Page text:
Unio delphinus 

Scope: Global & Europe
Language: English

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Taxonomy [top]

Kingdom Phylum Class Order Family
Animalia Mollusca Bivalvia Unionoida Unionidae

Scientific Name: Unio delphinus Spengler, 1793
Taxonomic Notes: This species was recently spilt from Unio pictorum in Spain, and hence there is little data under this name. It was assessed for the Andalusian Red Book under the name Unio cf pictorum. Araujo et al. (2009) reviewed the status of the species and fully documents other synonyms.

Assessment Information [top]

Red List Category & Criteria: Near Threatened ver 3.1
Year Published: 2011
Date Assessed: 2009-05-23
Assessor(s): Araujo, R.
Reviewer(s): Aldridge, D., Van Damme, D., Seddon, M.B. & Cuttelod, A.
Unio delphinus is the more common and distributed Unio species in the western part of the Iberian Peninsula . Nevertheless, as all the naiads, its reproductive cycle is highly specialized and relies upon a fish. Moreover, juvenile naiads are very demanding in terms of water and sediment quality. These two factors combine to see a decline in the overall populations, with loss of recruitment. In addition, the anthropogenic alterations suffered by water bodies in the last decades (water transfer, water detraction, river channelling and dredging, impoundments etc.) have had serious consequences on aquatic ecosystems and the negative impact of these disturbances on the richness and density of naiad species has been demonstrated (Araujo et al. 2009). the species is considered to be close to meeting the 30% loss of populations over the last three generations, and hence is listed as Near Threatened (NT), almost meeting criteria A2c.

Geographic Range [top]

Range Description:This species is restricted to the Iberian Peninsula (Portugal and Spain), where it is found in the  rivers draining Spain and Portugal, towards the Atlantic Ocean (Araujo et al. 2009). It is present in at least a hundred 10 x 10 km2 in the region.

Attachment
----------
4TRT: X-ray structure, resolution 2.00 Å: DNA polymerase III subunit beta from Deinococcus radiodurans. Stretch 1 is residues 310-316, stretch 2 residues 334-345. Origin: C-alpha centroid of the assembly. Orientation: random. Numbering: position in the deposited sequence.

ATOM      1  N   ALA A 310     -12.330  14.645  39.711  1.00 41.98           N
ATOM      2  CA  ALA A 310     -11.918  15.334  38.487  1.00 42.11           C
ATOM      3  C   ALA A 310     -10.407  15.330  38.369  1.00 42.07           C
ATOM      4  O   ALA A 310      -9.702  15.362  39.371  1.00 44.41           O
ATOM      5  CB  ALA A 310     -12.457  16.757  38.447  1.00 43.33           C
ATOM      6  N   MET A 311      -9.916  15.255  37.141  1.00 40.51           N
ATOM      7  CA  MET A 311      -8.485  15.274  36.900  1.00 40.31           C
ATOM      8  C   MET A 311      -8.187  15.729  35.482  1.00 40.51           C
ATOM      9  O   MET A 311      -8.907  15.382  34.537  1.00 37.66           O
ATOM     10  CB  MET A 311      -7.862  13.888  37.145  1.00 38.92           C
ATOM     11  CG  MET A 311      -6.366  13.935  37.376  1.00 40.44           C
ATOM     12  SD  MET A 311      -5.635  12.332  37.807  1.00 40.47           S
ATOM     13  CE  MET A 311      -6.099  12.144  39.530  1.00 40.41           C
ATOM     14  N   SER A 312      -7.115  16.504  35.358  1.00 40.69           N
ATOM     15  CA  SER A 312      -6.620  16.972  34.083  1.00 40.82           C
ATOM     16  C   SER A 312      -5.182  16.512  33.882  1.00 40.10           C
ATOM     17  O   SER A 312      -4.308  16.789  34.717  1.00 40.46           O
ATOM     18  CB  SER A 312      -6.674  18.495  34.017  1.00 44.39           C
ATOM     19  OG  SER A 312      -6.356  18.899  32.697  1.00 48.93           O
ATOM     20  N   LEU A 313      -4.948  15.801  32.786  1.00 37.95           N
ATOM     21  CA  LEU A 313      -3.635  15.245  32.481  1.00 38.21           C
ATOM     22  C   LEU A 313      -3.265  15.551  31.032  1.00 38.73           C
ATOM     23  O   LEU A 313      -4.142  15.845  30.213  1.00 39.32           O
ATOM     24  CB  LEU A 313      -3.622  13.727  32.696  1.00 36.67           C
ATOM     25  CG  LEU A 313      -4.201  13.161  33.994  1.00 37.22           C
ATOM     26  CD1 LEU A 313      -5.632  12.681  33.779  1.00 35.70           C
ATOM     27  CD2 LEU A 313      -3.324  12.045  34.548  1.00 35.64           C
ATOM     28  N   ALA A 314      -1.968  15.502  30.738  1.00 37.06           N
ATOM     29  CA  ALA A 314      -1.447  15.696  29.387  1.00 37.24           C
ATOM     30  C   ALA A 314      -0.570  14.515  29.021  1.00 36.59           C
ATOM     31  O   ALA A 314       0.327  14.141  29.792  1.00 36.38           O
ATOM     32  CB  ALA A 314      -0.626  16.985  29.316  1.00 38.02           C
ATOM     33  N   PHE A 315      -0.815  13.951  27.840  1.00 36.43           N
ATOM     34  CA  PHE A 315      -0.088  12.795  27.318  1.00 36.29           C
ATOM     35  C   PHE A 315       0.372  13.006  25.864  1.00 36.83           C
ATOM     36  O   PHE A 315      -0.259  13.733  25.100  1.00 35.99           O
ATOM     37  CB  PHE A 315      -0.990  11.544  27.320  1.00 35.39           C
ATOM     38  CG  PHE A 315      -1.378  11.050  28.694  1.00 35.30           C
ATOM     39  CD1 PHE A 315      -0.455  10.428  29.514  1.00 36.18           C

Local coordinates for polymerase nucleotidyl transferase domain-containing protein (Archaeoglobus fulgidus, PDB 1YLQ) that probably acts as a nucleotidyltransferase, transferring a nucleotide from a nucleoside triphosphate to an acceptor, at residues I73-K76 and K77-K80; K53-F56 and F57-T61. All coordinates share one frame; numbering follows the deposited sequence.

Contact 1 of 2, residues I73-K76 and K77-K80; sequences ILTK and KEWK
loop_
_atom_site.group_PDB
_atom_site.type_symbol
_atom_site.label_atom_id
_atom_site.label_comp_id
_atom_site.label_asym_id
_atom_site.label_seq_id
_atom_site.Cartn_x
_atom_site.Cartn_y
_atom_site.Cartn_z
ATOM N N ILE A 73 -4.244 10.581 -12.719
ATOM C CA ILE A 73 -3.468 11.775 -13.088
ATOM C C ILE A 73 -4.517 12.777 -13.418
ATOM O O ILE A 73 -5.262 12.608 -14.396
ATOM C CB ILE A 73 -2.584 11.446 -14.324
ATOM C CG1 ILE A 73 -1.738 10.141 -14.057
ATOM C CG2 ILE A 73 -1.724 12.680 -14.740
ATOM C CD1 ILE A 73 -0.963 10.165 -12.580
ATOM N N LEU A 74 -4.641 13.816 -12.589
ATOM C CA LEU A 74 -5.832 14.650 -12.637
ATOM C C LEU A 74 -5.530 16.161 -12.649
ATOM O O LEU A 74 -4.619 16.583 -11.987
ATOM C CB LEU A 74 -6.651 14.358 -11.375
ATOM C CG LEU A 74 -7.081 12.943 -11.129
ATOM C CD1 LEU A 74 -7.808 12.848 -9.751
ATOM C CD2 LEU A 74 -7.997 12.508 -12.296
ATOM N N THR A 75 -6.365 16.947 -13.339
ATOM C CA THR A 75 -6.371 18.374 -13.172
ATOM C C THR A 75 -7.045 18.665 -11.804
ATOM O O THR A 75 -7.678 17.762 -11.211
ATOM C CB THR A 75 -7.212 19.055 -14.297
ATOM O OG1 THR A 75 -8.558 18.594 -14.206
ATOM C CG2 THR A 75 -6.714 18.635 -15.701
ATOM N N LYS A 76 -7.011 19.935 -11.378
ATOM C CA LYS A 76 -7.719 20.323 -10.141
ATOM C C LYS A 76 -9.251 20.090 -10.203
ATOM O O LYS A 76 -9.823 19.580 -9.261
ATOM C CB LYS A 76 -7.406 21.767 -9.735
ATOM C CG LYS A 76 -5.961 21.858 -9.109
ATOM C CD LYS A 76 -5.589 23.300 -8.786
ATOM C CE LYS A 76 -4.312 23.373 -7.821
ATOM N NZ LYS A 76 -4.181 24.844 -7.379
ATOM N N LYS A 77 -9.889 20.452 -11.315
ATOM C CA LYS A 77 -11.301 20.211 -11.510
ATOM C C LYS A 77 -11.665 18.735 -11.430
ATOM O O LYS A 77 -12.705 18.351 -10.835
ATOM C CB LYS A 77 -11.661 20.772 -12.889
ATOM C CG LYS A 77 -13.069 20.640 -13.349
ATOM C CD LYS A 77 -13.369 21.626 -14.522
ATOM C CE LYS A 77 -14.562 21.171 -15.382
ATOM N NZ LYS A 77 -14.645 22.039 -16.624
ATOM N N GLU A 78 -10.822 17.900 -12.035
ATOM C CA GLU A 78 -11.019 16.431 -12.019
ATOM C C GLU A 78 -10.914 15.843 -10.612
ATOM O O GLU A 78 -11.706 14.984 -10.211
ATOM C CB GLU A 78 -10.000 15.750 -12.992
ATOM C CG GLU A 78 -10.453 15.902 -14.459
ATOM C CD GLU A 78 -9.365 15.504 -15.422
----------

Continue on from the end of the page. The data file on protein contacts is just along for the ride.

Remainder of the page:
Countries occurrence:
Portugal; Spain
Additional data:
Range Map:Click here to open the map viewer and explore range.

Population [top]

Population:There is little data prior to 2000 to establish population trends, but the species is believed to be declining. 20-30% loss of populations over the last three generations (30-45 years, based on a generation length of 10-15 years).
Current Population Trend:Decreasing
Additional data:

Habitat and Ecology [top]

Habitat and Ecology:The species is found in all kind of rivers and streams with permanent water, in sandy, gravel or muddy substrate at the shores and slopes under the tree shadow, but also in sunny sandy beaches. It can live in lakes (Ruidera lakes). In the dry seasons, specimens survive in isolated populations which take refuge in pools together with the fish.
Continuing decline in area, extent and/or quality of habitat:Yes
Generation Length (years):10-15

Use and Trade [top]

Use and Trade: This species is not used.

Threats [top]

Major Threat(s): Its habitat is threatened by changes of hydrologic regime of the streams due to dams and impoundments. The loss of host fish populations is also impacting the species, as well as the water pollution resulting from nitrate run-off from intensive farming and some water pollution from industry.

Conservation Actions [top]

Conservation Actions: This species is listed on the Spanish and Andalusian Red Lists of Invertebrates.  - Spanish Red List of Invertebrates: Near threatened  (Verdu and Galante 2009). Andalusian Red List of Invertebrates: Vulnerable A4ce;B1ab(iii)+2ab(iii) (Barea-Azcón et al. 2008) . Water catchment management schemes and pollution monitoring are required to improve the conditions in the rivers, as well as restocking host fish populations and ex-situ breeding to provide juveniles for restocking populations in the rivers that are declining.

Citation: Araujo, R. 2011. Unio delphinus. The IUCN Red List of Threatened Species 2011: e.T195510A8975648. . Downloaded on 16 October 2018.
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